Sivarajan et al. Infectious Diseases of Poverty (2016) 5:91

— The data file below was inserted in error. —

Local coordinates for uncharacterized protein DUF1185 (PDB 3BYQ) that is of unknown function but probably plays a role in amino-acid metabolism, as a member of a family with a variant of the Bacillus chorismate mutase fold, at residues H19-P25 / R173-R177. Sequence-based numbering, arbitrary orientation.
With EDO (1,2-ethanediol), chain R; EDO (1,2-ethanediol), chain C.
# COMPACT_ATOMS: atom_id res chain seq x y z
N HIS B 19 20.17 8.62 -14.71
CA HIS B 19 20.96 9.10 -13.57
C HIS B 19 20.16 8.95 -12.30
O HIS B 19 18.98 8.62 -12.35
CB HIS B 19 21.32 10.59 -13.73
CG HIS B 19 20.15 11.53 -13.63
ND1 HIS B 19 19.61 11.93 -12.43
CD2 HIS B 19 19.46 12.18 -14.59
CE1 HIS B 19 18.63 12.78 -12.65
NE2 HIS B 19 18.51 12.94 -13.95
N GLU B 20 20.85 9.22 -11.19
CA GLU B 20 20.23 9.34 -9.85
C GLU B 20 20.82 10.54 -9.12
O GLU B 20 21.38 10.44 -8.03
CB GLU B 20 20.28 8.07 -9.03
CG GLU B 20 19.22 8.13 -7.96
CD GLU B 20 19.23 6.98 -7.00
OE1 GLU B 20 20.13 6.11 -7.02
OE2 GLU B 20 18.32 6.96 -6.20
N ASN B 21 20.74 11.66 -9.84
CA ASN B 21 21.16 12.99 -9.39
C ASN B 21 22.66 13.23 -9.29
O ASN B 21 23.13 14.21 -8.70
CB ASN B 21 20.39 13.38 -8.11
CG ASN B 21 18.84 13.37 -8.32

All consecutive patients, aged 18 years and above, presenting with febrile illness were evaluated. Detailed clinical examination, including a careful search for eschar was made in all the patients. All of them were evaluated for other endemic febrile diseases, i.e., malaria, typhoid fever, dengue, leptospirosis, and pneumonia by relevant laboratory tests. Basic laboratory tests like complete blood count, renal function tests (blood urea and serum creatinine), blood glucose, and liver function tests [serum bilirubin (direct and indirect), aspartate aminotransferase (AST), alanine aminotransferase (ALT) and alkaline phosphatase (ALP) and serum albumin] were done. Other investigations, including chest X-ray, Widal test, blood culture, cerebrospinal fluid (CSF) analysis, and ultrasonography of abdomen were done as indicated. The following criteria were used to define various systemic complications in scrub typhus [15]. 1. Acute Kidney Injury (AKI): Rise of serum creatinine (Scr) of at least 0.3 mg/dl or 50 % higher than baseline within a 24–48-h period or a reduction in urine output to 0.5 mL/kg per hour for longer than 6 h. 2. Acute hepatitis: Elevation of serum transaminases more than 6 times the normal upper limit. 3. Acute respiratory distress syndrome (ARDS): Acute onset of non-cardiogenic pulmonary edema manifesting with bilateral alveolar or interstitial infiltrates on chest radiograph and PaO2/FIO2 ≤ 200 mmHg on arterial blood gas analysis. 4. Pneumonitis: Acute onset of non-cardiogenic pulmonary edema manifesting with unilateral or bilateral alveolar or interstitial infiltrates on chest radiograph and PaO2/FIO2 > 200 mmHg on arterial blood gas analysis. 5. Disseminated intravascular coagulation (DIC): Prolongation of PT and/or aPTT; platelet counts 100 000/μl3, or a rapid decline in platelet numbers over 24 h; the presence of schistocytes (fragmented red cells) in the blood smear; and elevated levels of fibrin degradation products (FDPs). 6. Pancreatitis: Acute onset of clinical symptoms such as abdominal pain, vomiting, guarding/ tenderness associated with elevation of serum amylase/ lipase >3 times upper limit of normal. 7. Septic shock: Systolic blood pressure of 1.5 mg/dl was a predictor of MODS (OR: 76.1, 95 % CI: 4.9–1175.6) and mortality (OR: 18.03, 95 % CI: 1.38–235.1). The ARDS taskforce published the Berlin definition of ARDS in June 2012 [17]. This study was started in Sept 2011 and hence, we did not use these criteria for ARDS. According Berlin definition, pneumonitis and ARDS used in this study are classified as mild and moderate ARDS, respectively [17]. However, even with the Berlin definition of ARDS, serum creatinine >1.5 mg/dl was a predictor of MODS (OR: 35.32, 95 % CI: 4.2–299.7) and mortality (OR: 50.3, 95 % CI: 3.4–734.8).